Strength training is a topic I am very passionate about, and a fitness component that I believe is highly underrated in touch football.
Growing up, I didn’t do any form of strength training. I didn’t know of any of the health or athletic benefits of strength training, and I never even considered it to help with my athlete performance. In Year 12, I was missed out on a few teams, one being the U18 Youth Australian Team.
When I finished school, I started studying exercise and movement. This is around the same time that I started applying what I was learning and started to see the real benefits of weight (strength) training.
The first thing that I did notice was that I wasn’t very strong, which isn’t surprising because I’d never done it before. However, after a few months, I started to see something interesting… The stronger I was getting in the gym, the faster and more confident I was feeling on the touch field.
Within a couple of years, I went from not being able to make the U18 Youth Australian Team, to making the Australian Women Open touch football team.
I cannot express how much of that came down to strength training. I truly believe that this part of my program was the defining factor.
I was not, and still am not, the most naturally talented athlete. But by seeing first-hand the benefits that you can reap from strength training, I wanted to share with you why strength training is an ABSOLUTE MUST when working on your game performance.
So what is strength?
Strength is our muscles ability to exert maximal force against some sort of resistance – so whether that’s an external object like a dumbbell, or lifting our own body weight. Our ability to move this “weight”, move it fast, and continue to move it for periods of time (let’s say an entire game of touch), is what will make you a better all-around athlete.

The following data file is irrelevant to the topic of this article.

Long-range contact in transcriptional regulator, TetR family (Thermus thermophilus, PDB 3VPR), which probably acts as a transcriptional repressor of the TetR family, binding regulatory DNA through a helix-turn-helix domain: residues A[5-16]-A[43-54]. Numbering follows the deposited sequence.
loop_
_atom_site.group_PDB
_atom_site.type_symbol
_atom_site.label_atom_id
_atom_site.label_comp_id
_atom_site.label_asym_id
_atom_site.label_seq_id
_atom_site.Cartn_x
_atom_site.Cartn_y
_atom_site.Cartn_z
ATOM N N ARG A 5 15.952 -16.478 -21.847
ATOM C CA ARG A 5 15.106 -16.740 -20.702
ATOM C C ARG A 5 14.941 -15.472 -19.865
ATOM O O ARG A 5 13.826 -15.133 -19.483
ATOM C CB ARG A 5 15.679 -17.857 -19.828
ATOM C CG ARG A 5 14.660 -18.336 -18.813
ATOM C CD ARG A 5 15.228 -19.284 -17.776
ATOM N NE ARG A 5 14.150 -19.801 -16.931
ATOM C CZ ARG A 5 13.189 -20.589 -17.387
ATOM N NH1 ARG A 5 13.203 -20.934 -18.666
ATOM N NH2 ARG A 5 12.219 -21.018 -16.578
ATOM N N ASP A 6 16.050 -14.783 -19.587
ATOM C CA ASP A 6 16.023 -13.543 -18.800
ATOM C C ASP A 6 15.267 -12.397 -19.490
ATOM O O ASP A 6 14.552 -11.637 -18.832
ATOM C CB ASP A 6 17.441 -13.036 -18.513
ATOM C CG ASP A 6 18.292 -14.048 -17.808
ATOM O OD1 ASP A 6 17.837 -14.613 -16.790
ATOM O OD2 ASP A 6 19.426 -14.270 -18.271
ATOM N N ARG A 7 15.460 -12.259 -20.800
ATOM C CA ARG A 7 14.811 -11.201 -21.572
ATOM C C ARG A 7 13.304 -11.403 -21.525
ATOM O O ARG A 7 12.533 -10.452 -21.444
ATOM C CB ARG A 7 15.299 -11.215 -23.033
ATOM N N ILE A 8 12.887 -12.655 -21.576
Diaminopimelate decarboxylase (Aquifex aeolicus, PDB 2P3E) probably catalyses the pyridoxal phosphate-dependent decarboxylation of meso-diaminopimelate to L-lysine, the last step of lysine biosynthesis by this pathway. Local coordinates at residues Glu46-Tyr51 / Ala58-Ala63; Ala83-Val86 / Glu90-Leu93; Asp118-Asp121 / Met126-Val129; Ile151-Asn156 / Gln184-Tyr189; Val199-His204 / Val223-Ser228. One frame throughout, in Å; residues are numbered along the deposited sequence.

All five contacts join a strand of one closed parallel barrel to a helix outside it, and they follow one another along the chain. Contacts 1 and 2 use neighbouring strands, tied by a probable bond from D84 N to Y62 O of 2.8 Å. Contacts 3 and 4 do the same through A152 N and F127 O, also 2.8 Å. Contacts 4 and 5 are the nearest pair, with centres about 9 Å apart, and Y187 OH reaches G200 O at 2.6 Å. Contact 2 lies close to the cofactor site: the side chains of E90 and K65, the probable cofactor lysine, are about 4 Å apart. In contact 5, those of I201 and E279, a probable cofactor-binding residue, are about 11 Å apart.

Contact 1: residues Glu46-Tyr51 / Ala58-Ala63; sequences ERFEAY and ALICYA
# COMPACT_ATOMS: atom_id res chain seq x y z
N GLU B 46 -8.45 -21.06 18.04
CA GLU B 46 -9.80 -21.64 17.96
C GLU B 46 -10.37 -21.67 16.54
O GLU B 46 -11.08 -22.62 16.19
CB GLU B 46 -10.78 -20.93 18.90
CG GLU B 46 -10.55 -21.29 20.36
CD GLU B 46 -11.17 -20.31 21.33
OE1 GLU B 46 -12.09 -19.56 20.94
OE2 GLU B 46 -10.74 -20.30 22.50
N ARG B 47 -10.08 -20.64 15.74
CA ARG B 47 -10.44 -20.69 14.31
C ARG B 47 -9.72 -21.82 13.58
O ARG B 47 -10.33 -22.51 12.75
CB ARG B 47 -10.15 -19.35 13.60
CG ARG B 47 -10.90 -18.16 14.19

Why is it important to touch?
Have you ever heard the saying “the wider the base, the higher the peak”. Well Strength is the base foundation of almost all components of touch football – whether that’s your explosiveness (power), your speed, your agility, or your muscular endurance.
Let’s take power for example – we all know that power is vital in touch, because we can physically see it on the field. When we are watching a game, we can see when someone goes from 0 -100, and gets around their defending player.
But did you know that an athlete’s explosiveness is directly related to their strength?
The stronger an athlete is (relative to their bodyweight), the more potential they have to produce power (3). This goes without saying that in order to improve your power, you must first improve your maximal strength.
Speed follows a similar story. Increasing your lower body strength allows you to absorb and react to ground reaction forces more efficiently, leading to increased acceleration (2). Whilst the physiological adaptations can be quite complex, research time and time again has proven that an individuals sprint time improves with strength training. So, if you want to work on your speed and/or agility, you first need to work on your strength.
Not only this, but strength training has shown to reduce sports related soft tissue injuries by up to 66% (2). This is likely due to the strengthening of muscles and tendons, so that they are able to deal with increased loads, and the improved technique and coordination in the gym crossing over to movements in sport.
What does this mean for you? Strength training is something that everyone needs. It’s not just for gym junkies, but for everyday people and athletes too.
– Sammy and Ash xx
(1) Group, P. (2020). The importance of strength training to soft tissue injury prevention – Peninsula Sports Medicine Group. Retrieved 3 June 2020, from http://www.psmgroup.com.au/the-importance-of-strength-training-to-soft-tissue-injury-prevention/
(2) School, P. (2020). Improving Speed Through Strength, Technique & Muscle Elasticity. Retrieved 3 June 2020, from https://www.parisischool.com/improving-speed-strength/
(3) Strength, Muscular Endurance, and Power in Sports. (2020). Retrieved 3 June 2020, from http://coachr.org/strength_muscular_endurance_and_power_in_sports.htm